Hydration & Supplementation for Endurance

By Todd Parker, M.A., M.S.


Countless times each season, I will have athletes tell me “I had a great race until I cramped up,” or “I was racing phenomenally until I bonked!” These experiences occur each and every year, to both elite athletes and beginners. Let’s delve into the areas of hydration and supplementation so that we may surface some of the primary reasons we’re derailing those potential breakthrough performances.

First, we will discuss hydration during training and racing, with the assumption that we’re entering at an adequately hydrated state. Believe it or not, the typical endurance athlete has a sweat rate (or loses water) at approximately 50 ounces (1.5 liters) per hour, with as little or as much as a quart or two an hour. So if you’re out there performing at a moderate to high intensity, you may be losing somewhere between 32 – 64 ounces (2-4lbs.) an hour. Given a 165 lb athlete, we’ve easily lost 2% of our body weight per hour. Without adequately replacing a sizable portion of this loss, significant performance decline will begin to occur. Furthermore, if your hydration rate is just barely enough to stave off a noticeable performance decline, then you’ll likely experience muscular contraction, cramping, or even dizziness issues late in the race. If you’ve ever experienced any of these symptoms during training or racing, then you need to take a hard look at what your nutritional and hydration intake was over the prior 24 hours, but especially the few hours leading up to the event.

What about electrolytes? You’ll often hear people comment, “it was probably an electrolyte deficiency.” Generally, that normally means that one or more of what I call “the big four” are imbalanced. The four key electrolytes that most often contribute to muscular spasms, cramping, and even locking up from a failure of the contract-relax cycle are sodium, potassium, magnesium, and calcium. Once an imbalance or deficiency surfaces by the symptoms just mentioned, other minerals and chemical bonds are broken away and diverted to rectify the imbalance. Subsequently, all of these series of “rescue attempts” result in diminishing returns of muscular contractile functions. Until adequate replenishment of water and these key minerals are back to a homeostatic or normal stable state, normal muscular contractions will be erratic or even nonexistent in the worst cases.

hydrationSo what’s one to do at the onset of some calf cramping on the bike or run? Hit the fluids hard and consistent for the following hour in hopes of getting things under control. Hard and consistent means a few good gulps of your beverage every 10 to 15 minutes – totaling a 16-20 ounce bottle within the hour. Whether or not the cramping continues beyond that, continue this consistency until the training or racing is over. I have had athletes say “I’m so caught up in the race, I forget to drink, Coach.” In this situation, I recommend having an alarm on your watch or heart rate monitor set to beep every 10 minutes. If this consistency doesn’t fix the problem, then we have to revamp our hydration and nutrition regimen leading up to and including race day. Until you can eliminate these symptoms, you will have to continue to experiment with the volume and “strength” of your fluids during training. The best time to do this is during “race simulations,” training that is at race intensity and distance. Once you find a product and intake level that works for you, stick with it, and never try new products on race day! So bottom line, if you’re experiencing symptoms of electrolyte imbalance(s), experiment with other products that have higher mineral content, as well as your intake volume and intervals – until you fix the problem. Otherwise, you’ll continue to fall short of your optimal performance potential until you do. So go out, train smart, and hydrate that body in order to meet your goals and expectations. Good luck!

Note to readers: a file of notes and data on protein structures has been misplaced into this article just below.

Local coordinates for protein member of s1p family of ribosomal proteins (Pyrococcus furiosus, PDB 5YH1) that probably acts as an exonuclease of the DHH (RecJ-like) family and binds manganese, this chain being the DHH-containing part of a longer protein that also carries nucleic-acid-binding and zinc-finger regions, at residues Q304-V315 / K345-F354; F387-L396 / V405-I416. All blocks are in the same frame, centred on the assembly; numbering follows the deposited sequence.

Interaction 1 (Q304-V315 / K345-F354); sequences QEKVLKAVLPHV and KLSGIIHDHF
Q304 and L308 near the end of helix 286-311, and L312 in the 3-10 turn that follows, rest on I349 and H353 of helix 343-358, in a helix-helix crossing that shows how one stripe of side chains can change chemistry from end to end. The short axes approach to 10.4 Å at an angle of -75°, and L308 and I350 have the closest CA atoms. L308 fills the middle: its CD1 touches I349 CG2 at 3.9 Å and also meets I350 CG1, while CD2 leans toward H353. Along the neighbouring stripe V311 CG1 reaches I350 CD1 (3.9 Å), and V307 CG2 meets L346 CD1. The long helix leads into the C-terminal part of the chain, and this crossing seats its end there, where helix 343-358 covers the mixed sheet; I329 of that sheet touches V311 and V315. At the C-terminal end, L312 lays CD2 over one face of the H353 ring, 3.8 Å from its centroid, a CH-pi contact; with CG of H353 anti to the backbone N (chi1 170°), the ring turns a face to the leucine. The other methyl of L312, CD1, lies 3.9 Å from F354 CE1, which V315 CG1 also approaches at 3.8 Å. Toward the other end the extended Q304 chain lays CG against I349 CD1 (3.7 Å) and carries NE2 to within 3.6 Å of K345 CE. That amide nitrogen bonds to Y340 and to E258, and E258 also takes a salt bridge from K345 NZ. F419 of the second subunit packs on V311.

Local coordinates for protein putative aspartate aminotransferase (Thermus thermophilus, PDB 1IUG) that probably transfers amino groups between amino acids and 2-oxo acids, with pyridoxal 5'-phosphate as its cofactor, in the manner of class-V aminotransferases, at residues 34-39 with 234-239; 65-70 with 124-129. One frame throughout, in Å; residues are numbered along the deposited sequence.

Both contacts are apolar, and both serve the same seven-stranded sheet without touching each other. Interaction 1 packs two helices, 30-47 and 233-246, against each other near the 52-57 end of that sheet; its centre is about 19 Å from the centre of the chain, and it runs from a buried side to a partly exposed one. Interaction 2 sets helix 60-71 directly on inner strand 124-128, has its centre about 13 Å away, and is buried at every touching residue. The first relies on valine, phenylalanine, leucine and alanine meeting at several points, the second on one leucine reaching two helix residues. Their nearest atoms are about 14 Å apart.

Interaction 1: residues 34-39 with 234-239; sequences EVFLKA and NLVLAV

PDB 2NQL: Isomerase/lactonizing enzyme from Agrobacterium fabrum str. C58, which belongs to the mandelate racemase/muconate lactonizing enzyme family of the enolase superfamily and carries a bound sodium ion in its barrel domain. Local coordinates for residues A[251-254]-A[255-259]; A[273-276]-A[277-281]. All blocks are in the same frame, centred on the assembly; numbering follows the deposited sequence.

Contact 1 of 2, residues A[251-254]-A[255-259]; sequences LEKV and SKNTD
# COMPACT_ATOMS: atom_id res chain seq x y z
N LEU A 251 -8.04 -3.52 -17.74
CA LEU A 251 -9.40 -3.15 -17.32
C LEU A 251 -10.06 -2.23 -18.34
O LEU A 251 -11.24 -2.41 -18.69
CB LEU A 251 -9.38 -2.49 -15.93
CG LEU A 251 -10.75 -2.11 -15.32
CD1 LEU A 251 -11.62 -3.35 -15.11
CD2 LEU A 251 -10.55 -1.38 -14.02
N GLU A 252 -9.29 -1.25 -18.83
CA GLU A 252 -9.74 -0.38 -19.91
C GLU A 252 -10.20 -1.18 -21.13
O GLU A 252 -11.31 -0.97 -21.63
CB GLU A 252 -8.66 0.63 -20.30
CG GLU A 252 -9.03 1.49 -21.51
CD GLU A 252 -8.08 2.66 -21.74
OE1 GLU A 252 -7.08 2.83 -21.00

Todd ParkerTodd Parker is a World-Renowned Cycling & Triathlon Coach, Influencer within the Sports & Fitness Industries, and Corporate Wellness Consultant – consulted by Coaches, Athletes, Corporations, Governing Bodies, and Sports Supplement, Gear, and Apparel Companies Worldwide. Todd is one of the most sought after Coaches, Trainers, and Authors to train with, test products, and to have guest lecture or author within the United States and Europe.

Todd is former Professional Triathlete, Elite Cyclist, Cycling & Triathlon Coach, Personal Trainer, Strength & Conditioning Specialist, Exercise Physiologist, Author, Public Speaker, Guest Lecturer, and Professor with a Masters Degree in Exercise Physiology & Human Performance. You can reach Todd at TP2Coaching@gmail.com or via his website at www.toddparkertrainingprograms.com.